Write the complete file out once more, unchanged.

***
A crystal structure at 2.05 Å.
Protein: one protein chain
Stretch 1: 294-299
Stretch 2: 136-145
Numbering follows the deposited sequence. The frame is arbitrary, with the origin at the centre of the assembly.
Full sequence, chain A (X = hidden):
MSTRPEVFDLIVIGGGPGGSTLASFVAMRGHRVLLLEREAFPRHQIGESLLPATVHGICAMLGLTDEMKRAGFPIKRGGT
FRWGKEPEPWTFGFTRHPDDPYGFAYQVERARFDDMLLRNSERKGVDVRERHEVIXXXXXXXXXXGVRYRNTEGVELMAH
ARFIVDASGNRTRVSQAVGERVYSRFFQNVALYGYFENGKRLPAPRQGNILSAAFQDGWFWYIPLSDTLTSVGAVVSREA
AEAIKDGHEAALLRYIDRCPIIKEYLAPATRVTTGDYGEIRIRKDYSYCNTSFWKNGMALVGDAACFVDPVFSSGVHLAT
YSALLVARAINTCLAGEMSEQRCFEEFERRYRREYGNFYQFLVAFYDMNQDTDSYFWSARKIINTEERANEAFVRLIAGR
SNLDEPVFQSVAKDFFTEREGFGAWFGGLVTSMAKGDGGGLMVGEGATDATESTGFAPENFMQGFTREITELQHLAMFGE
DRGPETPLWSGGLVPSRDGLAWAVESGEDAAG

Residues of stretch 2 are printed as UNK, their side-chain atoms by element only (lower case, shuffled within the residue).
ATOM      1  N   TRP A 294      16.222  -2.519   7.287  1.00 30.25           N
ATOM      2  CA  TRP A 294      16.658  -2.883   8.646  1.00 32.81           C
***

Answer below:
A crystal structure at 2.05 Å.
Protein: one protein chain
Stretch 1: 294-299
Stretch 2: 136-145
Numbering follows the deposited sequence. The frame is arbitrary, with the origin at the centre of the assembly.
Full sequence, chain A (X = hidden):
MSTRPEVFDLIVIGGGPGGSTLASFVAMRGHRVLLLEREAFPRHQIGESLLPATVHGICAMLGLTDEMKRAGFPIKRGGT
FRWGKEPEPWTFGFTRHPDDPYGFAYQVERARFDDMLLRNSERKGVDVRERHEVIXXXXXXXXXXGVRYRNTEGVELMAH
ARFIVDASGNRTRVSQAVGERVYSRFFQNVALYGYFENGKRLPAPRQGNILSAAFQDGWFWYIPLSDTLTSVGAVVSREA
AEAIKDGHEAALLRYIDRCPIIKEYLAPATRVTTGDYGEIRIRKDYSYCNTSFWKNGMALVGDAACFVDPVFSSGVHLAT
YSALLVARAINTCLAGEMSEQRCFEEFERRYRREYGNFYQFLVAFYDMNQDTDSYFWSARKIINTEERANEAFVRLIAGR
SNLDEPVFQSVAKDFFTEREGFGAWFGGLVTSMAKGDGGGLMVGEGATDATESTGFAPENFMQGFTREITELQHLAMFGE
DRGPETPLWSGGLVPSRDGLAWAVESGEDAAG

Residues of stretch 2 are printed as UNK, their side-chain atoms by element only (lower case, shuffled within the residue).
ATOM      1  N   TRP A 294      16.222  -2.519   7.287  1.00 30.25           N
ATOM      2  CA  TRP A 294      16.658  -2.883   8.646  1.00 32.81           C